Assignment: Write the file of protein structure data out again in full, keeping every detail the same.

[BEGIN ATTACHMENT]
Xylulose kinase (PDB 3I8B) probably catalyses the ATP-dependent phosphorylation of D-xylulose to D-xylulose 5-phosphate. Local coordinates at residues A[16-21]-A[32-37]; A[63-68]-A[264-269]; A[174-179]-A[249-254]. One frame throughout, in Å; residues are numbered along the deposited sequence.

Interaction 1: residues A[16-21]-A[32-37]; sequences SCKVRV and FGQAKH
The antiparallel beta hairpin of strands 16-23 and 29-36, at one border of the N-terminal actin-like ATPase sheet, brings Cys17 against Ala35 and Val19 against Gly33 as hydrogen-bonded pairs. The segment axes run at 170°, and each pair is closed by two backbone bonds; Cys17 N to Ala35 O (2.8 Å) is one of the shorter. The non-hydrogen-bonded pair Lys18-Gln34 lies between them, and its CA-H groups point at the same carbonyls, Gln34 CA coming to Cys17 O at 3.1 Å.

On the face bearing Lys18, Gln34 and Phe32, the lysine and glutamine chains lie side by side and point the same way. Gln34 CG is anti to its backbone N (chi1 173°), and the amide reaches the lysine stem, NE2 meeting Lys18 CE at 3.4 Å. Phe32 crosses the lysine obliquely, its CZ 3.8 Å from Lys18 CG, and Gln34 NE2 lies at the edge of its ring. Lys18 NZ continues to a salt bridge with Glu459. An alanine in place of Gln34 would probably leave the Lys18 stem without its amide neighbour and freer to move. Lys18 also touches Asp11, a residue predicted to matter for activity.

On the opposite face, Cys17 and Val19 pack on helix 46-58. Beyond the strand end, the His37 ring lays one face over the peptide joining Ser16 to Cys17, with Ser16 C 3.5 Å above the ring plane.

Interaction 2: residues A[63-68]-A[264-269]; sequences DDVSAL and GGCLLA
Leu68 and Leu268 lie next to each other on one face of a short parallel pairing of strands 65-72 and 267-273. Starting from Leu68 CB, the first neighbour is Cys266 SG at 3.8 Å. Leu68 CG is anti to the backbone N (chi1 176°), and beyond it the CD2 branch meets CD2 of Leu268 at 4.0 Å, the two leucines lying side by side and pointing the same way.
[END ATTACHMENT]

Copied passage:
Xylulose kinase (PDB 3I8B) probably catalyses the ATP-dependent phosphorylation of D-xylulose to D-xylulose 5-phosphate. Local coordinates at residues A[16-21]-A[32-37]; A[63-68]-A[264-269]; A[174-179]-A[249-254]. One frame throughout, in Å; residues are numbered along the deposited sequence.

Interaction 1: residues A[16-21]-A[32-37]; sequences SCKVRV and FGQAKH
The antiparallel beta hairpin of strands 16-23 and 29-36, at one border of the N-terminal actin-like ATPase sheet, brings Cys17 against Ala35 and Val19 against Gly33 as hydrogen-bonded pairs. The segment axes run at 170°, and each pair is closed by two backbone bonds; Cys17 N to Ala35 O (2.8 Å) is one of the shorter. The non-hydrogen-bonded pair Lys18-Gln34 lies between them, and its CA-H groups point at the same carbonyls, Gln34 CA coming to Cys17 O at 3.1 Å.

On the face bearing Lys18, Gln34 and Phe32, the lysine and glutamine chains lie side by side and point the same way. Gln34 CG is anti to its backbone N (chi1 173°), and the amide reaches the lysine stem, NE2 meeting Lys18 CE at 3.4 Å. Phe32 crosses the lysine obliquely, its CZ 3.8 Å from Lys18 CG, and Gln34 NE2 lies at the edge of its ring. Lys18 NZ continues to a salt bridge with Glu459. An alanine in place of Gln34 would probably leave the Lys18 stem without its amide neighbour and freer to move. Lys18 also touches Asp11, a residue predicted to matter for activity.

On the opposite face, Cys17 and Val19 pack on helix 46-58. Beyond the strand end, the His37 ring lays one face over the peptide joining Ser16 to Cys17, with Ser16 C 3.5 Å above the ring plane.

Interaction 2: residues A[63-68]-A[264-269]; sequences DDVSAL and GGCLLA
Leu68 and Leu268 lie next to each other on one face of a short parallel pairing of strands 65-72 and 267-273. Starting from Leu68 CB, the first neighbour is Cys266 SG at 3.8 Å. Leu68 CG is anti to the backbone N (chi1 176°), and beyond it the CD2 branch meets CD2 of Leu268 at 4.0 Å, the two leucines lying side by side and pointing the same way.